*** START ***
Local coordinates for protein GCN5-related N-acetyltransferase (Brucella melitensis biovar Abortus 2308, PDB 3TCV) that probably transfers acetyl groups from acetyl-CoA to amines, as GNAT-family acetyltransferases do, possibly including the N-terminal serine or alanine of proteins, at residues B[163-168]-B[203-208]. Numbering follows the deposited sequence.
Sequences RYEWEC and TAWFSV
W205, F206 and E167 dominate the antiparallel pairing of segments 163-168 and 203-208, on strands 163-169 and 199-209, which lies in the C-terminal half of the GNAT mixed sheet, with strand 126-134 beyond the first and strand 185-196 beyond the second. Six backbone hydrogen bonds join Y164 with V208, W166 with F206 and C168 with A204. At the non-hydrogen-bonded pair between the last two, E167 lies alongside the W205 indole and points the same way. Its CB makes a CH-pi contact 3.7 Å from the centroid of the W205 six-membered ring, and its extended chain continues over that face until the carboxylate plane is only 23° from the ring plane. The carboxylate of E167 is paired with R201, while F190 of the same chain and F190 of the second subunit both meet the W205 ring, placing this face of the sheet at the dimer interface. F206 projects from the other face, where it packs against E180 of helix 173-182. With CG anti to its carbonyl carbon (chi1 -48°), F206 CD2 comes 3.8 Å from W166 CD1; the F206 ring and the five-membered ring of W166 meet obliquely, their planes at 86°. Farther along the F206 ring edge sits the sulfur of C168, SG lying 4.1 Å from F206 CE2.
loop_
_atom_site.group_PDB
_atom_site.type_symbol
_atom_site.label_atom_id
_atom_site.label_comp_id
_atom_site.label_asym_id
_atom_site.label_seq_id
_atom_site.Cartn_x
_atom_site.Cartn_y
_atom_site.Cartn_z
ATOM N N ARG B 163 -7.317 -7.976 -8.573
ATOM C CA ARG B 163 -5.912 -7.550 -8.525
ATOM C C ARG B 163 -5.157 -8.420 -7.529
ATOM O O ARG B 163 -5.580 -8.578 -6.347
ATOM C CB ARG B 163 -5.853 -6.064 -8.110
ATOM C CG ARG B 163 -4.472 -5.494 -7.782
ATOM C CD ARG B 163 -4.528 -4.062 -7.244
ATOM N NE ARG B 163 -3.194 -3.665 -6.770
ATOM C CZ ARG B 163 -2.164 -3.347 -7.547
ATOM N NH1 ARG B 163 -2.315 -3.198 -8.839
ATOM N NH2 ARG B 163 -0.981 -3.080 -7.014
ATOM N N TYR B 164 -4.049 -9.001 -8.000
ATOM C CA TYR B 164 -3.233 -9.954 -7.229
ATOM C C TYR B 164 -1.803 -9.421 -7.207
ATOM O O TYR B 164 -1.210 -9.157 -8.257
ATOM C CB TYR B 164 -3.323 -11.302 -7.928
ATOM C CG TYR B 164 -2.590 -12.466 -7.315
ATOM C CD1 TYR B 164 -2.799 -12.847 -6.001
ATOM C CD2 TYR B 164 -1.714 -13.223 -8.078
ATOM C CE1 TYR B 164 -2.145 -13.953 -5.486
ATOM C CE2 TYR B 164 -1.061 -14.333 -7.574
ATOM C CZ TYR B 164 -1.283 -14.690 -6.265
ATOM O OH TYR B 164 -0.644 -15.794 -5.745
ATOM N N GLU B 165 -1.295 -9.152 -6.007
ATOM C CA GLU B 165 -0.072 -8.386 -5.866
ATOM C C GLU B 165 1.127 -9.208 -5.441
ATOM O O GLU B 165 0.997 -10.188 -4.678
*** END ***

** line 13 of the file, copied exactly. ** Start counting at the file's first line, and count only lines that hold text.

_atom_site.Cartn_z